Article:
CLN3 Disease Should be Considered When Diagnosing AVM, Researchers Say

Joana Carvalho, PhD avatar

by Joana Carvalho, PhD |

Share this article:

Share article via email
AVM differential diagnosis

A team of Italian researchers suggests that CLN3 disease, also known as juvenile Batten disease, should be included in the differential diagnosis of people with autophagic vacuolar myopathy (AVM), after describing the case of a man who received an accurate diagnosis only after undergoing a muscle biopsy.

The case report, “Autophagic vacuolar myopathy caused by a CLN3 mutation. A case report,” was published in Neuromuscular Disorders.

AVMs comprise a group of muscle disorders characterized by the presence of autophagy vacuoles — small vesicles containing cell materials that ought to be digested and recycled by special enzymes — inside muscle cells.

Previous studies have shown that some patients with Batten disease may display muscle abnormalities typically associated with AVMs, suggesting a possible link between the disorders.

Now, researchers described the case of a 29-year-old Italian man who had experienced visual problems since childhood and started having seizures, feeling extreme fatigue and showing signs of motor impairment as a teenager.

Around age 25, the patient started showing signs of progressive cognitive decline, as well as minor behavioral changes. When he was 27, a neurological examination revealed he had motor impairments and muscular atrophy. Brain magnetic resonance imaging (MRI) also found signs of mild cerebellar atrophy, while ophthalmological and cardiac examinations revealed signs of optic atrophy, vision loss and heart enlargement.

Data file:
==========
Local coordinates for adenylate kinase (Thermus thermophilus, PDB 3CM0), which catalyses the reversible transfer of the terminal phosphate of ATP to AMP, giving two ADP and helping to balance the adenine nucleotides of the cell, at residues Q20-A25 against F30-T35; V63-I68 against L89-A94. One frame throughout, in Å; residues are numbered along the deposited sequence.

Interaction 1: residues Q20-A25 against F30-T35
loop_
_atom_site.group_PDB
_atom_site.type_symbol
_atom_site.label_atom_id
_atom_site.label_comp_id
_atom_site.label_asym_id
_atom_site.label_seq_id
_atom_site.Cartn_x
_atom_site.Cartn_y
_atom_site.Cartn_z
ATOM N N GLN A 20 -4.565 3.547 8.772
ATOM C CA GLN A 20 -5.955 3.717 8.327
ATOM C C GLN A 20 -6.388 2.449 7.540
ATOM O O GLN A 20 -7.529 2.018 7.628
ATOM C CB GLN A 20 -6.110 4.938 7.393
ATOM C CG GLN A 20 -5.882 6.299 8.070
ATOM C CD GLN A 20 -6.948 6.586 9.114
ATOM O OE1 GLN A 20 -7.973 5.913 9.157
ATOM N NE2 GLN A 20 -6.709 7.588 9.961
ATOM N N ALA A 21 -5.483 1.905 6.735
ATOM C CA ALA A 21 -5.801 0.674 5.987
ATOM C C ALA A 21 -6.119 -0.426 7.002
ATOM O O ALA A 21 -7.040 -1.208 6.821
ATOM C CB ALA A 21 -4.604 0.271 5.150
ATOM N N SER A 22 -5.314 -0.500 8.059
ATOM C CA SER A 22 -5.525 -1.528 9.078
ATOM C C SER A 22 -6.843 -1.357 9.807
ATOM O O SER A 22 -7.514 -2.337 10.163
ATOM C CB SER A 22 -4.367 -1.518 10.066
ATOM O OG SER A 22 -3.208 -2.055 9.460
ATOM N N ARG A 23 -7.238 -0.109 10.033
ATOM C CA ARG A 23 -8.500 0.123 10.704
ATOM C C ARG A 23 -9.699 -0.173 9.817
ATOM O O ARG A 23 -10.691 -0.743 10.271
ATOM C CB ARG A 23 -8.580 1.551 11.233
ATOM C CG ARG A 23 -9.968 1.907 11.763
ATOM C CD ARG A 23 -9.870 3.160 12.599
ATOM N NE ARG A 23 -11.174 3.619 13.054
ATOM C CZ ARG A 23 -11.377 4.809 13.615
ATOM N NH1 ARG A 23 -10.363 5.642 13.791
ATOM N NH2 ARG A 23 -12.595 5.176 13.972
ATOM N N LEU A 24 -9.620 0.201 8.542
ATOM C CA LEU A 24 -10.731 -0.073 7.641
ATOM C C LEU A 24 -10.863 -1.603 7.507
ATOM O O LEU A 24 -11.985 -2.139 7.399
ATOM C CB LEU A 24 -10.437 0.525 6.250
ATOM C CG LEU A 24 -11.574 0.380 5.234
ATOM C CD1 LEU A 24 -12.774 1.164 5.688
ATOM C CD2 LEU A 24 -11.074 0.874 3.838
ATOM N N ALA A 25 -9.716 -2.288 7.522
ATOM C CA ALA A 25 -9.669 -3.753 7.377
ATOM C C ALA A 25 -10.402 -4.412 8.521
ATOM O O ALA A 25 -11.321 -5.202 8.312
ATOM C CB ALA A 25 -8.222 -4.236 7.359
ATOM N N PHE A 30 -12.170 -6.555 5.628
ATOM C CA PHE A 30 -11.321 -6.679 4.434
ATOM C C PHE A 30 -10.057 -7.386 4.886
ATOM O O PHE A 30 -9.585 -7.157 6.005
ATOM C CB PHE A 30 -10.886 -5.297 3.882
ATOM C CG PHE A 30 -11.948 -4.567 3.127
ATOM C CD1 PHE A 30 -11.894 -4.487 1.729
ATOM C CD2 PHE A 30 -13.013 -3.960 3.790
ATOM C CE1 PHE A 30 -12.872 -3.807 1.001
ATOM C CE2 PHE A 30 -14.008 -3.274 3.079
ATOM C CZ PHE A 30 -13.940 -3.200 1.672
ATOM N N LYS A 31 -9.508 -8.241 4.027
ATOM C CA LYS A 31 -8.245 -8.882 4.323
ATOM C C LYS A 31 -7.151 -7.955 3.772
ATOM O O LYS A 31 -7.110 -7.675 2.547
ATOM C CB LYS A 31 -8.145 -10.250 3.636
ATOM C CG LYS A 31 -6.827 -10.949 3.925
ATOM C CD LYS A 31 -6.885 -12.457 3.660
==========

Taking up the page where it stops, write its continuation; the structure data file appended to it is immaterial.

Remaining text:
Based on this set of highly heterogeneous symptoms, clinicians initially suspected the patient had mitochondrial encephalomyopathy, a disorder in which mitochondria, the cellular compartments responsible for energy production, do not function properly, leading to an array of symptoms. But genetic analysis failed to confirm the diagnosis.

Muscle biopsy and histological analysis performed afterward showed that the size of the patient’s muscle fibers was extremely variable. Although no metabolic abnormalities were found, autophagy vacuoles containing high levels of acid phosphatase — an enzyme responsible for digesting cell materials — were detected inside muscle cells.

Genetic tests confirmed the patient had two copies of a mutated form of the CLN3 gene, associated with juvenile Batten disease.

“Taken together, the patient’s clinical features and muscle biopsy findings suggested, as an alternative diagnosis, AVM occurring in [neuronal ceroid lipofuscinoses],” researchers stated.

“We believe that information in autophagic muscle disorders should further alert clinicians to consider CLN3 in individuals with vacuolar myopathy, especially if they have visual and cardiac involvement,” they concluded.